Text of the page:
- In the end, you will have an heirloom volume of your woodworking life that you can pass down to future woodworkers, or publish online.
Capture Your Best Projects and Ideas Before You Lose Them!
Project and Idea Drawings
Resist the urge to sketch something out on a napkin, your woodworking notebook is the perfect place for drawings. When you get an idea, and you need to give it some life in the form of a drawing, put that in your notebook.
Drawings and ideas work very well together. A drawing gives a visual interpretation of an idea, and sometimes makes it easier to follow through. A drawing can lead to more ideas, and help figure out parts of your design that you didn’t know needed the help.
Don’t worry about the drawings you will keep and the ones you will not. Even if you don’t make the project, keeping all of your sketches is a good practice. The project might not make sense now, but you have no idea what a year or two will bring.
Project Notes and Results
After each project that you make, once you fill in the drawing and the cut list, take a minute to fill in some notes. This is essentially a post project synopsis, the good, the bad, and the things you wish went differently.
The notes section is your time to add in some commentary about the nature of the project, the materials used, and the methods. If you liked something, mention it. If you hated something, mention that too.
The point of writing this all out is that it gives you some time to digest it all, and gets you thinking. The bad points are really where you will grow, because it will get you thinking about how to better them for next time.
A Woodworking Notebook
Your Personal Journey in Woodworking
After seeing that there really wasn’t a good option for a woodworking project notebook, I made one for you myself. A Woodworking Notebook is a 200 page notebook that has room for 20 projects, and a section for ideas for new projects.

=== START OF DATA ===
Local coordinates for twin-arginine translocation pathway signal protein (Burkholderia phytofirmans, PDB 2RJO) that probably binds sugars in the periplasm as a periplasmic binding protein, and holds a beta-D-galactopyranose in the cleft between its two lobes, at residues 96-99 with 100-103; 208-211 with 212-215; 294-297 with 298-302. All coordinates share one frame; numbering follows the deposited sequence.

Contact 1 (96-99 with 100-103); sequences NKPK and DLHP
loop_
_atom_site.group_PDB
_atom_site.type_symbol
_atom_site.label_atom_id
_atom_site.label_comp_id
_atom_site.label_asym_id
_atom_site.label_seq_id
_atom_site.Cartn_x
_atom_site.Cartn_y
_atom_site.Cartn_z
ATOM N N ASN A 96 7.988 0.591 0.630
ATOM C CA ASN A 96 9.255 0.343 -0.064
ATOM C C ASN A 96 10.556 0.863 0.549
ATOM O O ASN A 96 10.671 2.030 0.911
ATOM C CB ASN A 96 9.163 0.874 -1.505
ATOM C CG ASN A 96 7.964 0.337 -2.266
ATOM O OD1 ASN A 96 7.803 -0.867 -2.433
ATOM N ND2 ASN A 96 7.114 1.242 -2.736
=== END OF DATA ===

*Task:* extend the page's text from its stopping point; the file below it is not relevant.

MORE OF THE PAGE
You get to record all the important details, from the type of wood used, to the joinery, the cut list, and the finish. Over time, when you fill the book, you will have a record of your journey through woodworking.
For only $8.95 it’s less expensive than other notebooks, and specifically formatted for woodworking.
Things You Would Change
If there are things that you would change about a project, your woodworking notebook is the perfect place to put them. At the end, near your wrap-up, mention the things that you want to do differently next time.
Maybe the species was not as good as you hoped? Maybe the joinery method was time consuming? Maybe the finish made the piece look awful instead of great? It’s time to write these things down so you don’t do them a second time.
A year from now, you might not remember much about your project. In cases like this, it is easy to make the same mistake a second time. To avoid this, make sure to write down the things you would change, and what you would do instead. Problem and solution.
Future Project Ideas
Sometimes project ideas will come to you, but you will not be ready for them. You might not have the skills yet, or you might not have the tools. Ideas like this are not going to stick around unless you ground them in your notebook.
It’s a shame to forget about a great project all because you didn’t write it down. A future project can be a life changer, especially if it becomes something that you end you making several more times. Write these things down while you can remember them.